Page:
The Rules of Procedure of the Legislative Council of the Hong Kong Special Administrative Region ("RoP") are a set of written rules which governs how the Legislature conducts its day-to-day business and sets out the standards of conduct and behaviour expected of a Legislative Council Member. Drafted and endorsed by Members themselves under Article 75 of the Basic Law, this ever-evolving document is supplemented by other rules and practices adopted by the Legislative Council and its committees.


While the Basic Law has set out the general powers of the Legislature, how RoP govern the exercise of such powers is left for the Legislative Council to decide1. The RoP document, which contains more than 100 Rules, provides detailed directions on how business is transacted in the Legislative Council and committee meetings. It also serves as an authoritative manual to help the Legislative Council Members, the Legislative Council Secretariat staff and public officers to navigate the formal legislative process. In addition, RoP also set out the "dos" and "don'ts" for Members to abide by.

Broadly speaking, RoP contain 16 parts that can be divided into several distinct categories, such as:

  • the general duties of Members and officers of the Legislative Council (Part A);
  • scheduling of dates and agendas of meetings (Part B);
  • the structure and terms of reference of committees (Part M);
  • detailed procedures regarding presenting papers (Part D), asking questions (Part E), moving motions (Part G), and introducing bills (Part K);
  • Rules regarding how decisions are made and votes are to be taken in the Legislative Council (Part J), Rules of speaking (Part H) and Rules of order (Part I); and
  • procedures regarding the disqualification of Members from office (Part JA), and other miscellaneous matters (Part N) such as Rules regarding the conduct of Members and the power of sanctions.


The current RoP were made by the First Legislative Council after Unification through a resolution on 2 July 1998. Published in the Gazette as a legislative instrument, RoP are supplemented by other written rules made by the Legislative Council and its committees. For instance, the House Rules provide more detailed instructions on the conduct of business, such as how motion debate slots are allocated and the way minutes of meetings is kept. Some committees, such as the Finance Committee, are empowered by RoP to determine their own practice and procedures.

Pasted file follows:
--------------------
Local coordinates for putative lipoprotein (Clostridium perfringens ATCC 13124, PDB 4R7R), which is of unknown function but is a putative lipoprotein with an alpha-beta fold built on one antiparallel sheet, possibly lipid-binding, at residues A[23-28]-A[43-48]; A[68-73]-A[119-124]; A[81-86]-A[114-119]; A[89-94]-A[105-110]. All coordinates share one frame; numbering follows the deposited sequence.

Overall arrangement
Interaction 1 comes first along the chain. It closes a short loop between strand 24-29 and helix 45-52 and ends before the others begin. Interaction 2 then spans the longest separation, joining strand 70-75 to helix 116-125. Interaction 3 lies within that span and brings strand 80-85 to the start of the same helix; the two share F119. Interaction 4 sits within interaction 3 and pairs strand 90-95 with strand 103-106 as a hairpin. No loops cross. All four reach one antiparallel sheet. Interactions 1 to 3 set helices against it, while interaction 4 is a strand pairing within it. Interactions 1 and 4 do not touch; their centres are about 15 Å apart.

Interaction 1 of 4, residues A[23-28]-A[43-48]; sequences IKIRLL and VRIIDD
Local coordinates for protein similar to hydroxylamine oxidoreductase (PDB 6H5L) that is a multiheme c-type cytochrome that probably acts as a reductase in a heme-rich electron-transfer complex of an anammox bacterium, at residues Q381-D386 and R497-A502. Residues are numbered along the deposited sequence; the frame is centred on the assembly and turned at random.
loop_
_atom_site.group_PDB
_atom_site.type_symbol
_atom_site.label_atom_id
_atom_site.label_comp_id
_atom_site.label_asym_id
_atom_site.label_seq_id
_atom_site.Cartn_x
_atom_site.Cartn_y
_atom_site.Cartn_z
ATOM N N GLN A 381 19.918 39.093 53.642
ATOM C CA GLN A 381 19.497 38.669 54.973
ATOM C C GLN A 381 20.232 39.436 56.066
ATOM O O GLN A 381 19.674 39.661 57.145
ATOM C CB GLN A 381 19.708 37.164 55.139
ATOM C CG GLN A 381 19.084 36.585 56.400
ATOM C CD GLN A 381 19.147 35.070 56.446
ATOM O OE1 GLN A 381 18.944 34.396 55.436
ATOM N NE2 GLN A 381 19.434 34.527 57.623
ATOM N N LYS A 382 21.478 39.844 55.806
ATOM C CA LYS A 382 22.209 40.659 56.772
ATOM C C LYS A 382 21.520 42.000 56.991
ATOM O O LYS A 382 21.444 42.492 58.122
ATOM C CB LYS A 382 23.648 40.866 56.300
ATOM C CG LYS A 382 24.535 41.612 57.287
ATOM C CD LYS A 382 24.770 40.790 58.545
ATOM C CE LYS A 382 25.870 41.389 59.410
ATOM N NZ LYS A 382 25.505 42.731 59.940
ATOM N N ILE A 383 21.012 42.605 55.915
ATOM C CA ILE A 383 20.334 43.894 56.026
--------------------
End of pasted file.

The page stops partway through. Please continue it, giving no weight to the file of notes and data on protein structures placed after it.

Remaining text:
Also supplementing RoP are the unwritten practices adopted by the Legislative Council in accordance with past rulings made by the President of the Legislative Council ("the President"). In matters not provided for in RoP, Rule 92 of RoP states that the practice and procedure to be followed in the Council shall be such as may be decided by the President who may, if he or she thinks fit, be guided by the practice and procedure of other legislatures.

The Rules of Procedure of the Legislative Council of the Hong Kong Special Administrative Region and the House Rules.The Rules of Procedure of the Legislative Council of the Hong Kong Special Administrative Region and the House Rules.


Article 72 of the Basic Law empowers the President to preside over meetings and exercise other powers and functions as prescribed in RoP. These include deciding on the agenda, and giving rulings on whether bills, motions and questions introduced into the Legislative Council are in compliance with the relevant Rules.


Rule 44 of RoP states that the President, the Chairman in a committee of the whole Council, or the Chairman of any committee shall be responsible for maintaining order. His or her decision made on a point of order shall be final and cannot be appealed against. The most important power available for the maintenance of order during a meeting is provided under Rule 45(2) of RoP. Under this Rule, a Member whose conduct is grossly disorderly shall be ordered to withdraw immediately from the Legislative Council or the committee for the remainder of that meeting. Rule 87 of RoP also provides for the removal from a meeting of any member of the press or the public who behaves, or who appears likely to behave, in a disorderly manner.


RoP also provide for sanctions that can be imposed on any Member who fails to comply with requirements in RoP regarding the registration and disclosure of interests; their claims for operating expenses; and their voting and withdrawal in case of direct pecuniary interests. The sanctions, which have to be imposed through the passing of a motion by the Legislative Council, range from admonishment or reprimand to suspension.


RoP change over time. Following the formulation of RoP by the First Legislative Council, amendments have been made to more than 70 Rules of the document. Any amendment should be made by way of passing a resolution in the Legislative Council.

The Committee on Rules of Procedure meets regularly to review RoP and the committee system, and to propose to the Legislative Council such amendments or changes as are considered necessary. It consists of a chairman, a deputy chairman and 10 members appointed by the President in accordance with the recommendations of the House Committee.

Any Rule in RoP can be suspended by the passing of a motion in the Legislative Council, and the suspension of Rules had been used on previous occasions as temporary measures to overcome technical procedural problems and to ensure the smooth proceeding of Council business.

Article 75 of the Basic Law states that: "the rules of procedure of the Legislative Council shall be made by the Council on its own, provided that they do not contravene this Law."
Legislative Council Secretariat
Education Service Team
22 Dec 2017

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